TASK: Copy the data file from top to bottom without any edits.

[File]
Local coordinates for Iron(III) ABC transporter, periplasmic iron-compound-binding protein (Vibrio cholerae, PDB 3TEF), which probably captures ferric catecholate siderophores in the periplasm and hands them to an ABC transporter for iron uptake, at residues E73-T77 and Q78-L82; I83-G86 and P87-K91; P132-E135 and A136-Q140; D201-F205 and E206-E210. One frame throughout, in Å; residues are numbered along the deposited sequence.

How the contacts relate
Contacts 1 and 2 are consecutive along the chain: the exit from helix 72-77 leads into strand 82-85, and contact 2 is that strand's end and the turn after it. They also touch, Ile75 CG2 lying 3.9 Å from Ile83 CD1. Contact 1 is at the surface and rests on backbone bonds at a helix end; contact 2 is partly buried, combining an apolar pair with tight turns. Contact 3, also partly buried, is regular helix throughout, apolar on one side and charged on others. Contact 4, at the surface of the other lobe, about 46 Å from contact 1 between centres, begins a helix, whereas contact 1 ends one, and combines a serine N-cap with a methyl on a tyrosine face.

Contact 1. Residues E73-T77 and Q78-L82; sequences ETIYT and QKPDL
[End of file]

Local coordinates for Iron(III) ABC transporter, periplasmic iron-compound-binding protein (Vibrio cholerae, PDB 3TEF), which probably captures ferric catecholate siderophores in the periplasm and hands them to an ABC transporter for iron uptake, at residues E73-T77 and Q78-L82; I83-G86 and P87-K91; P132-E135 and A136-Q140; D201-F205 and E206-E210. One frame throughout, in Å; residues are numbered along the deposited sequence.

How the contacts relate
Contacts 1 and 2 are consecutive along the chain: the exit from helix 72-77 leads into strand 82-85, and contact 2 is that strand's end and the turn after it. They also touch, Ile75 CG2 lying 3.9 Å from Ile83 CD1. Contact 1 is at the surface and rests on backbone bonds at a helix end; contact 2 is partly buried, combining an apolar pair with tight turns. Contact 3, also partly buried, is regular helix throughout, apolar on one side and charged on others. Contact 4, at the surface of the other lobe, about 46 Å from contact 1 between centres, begins a helix, whereas contact 1 ends one, and combines a serine N-cap with a methyl on a tyrosine face.

Contact 1. Residues E73-T77 and Q78-L82; sequences ETIYT and QKPDL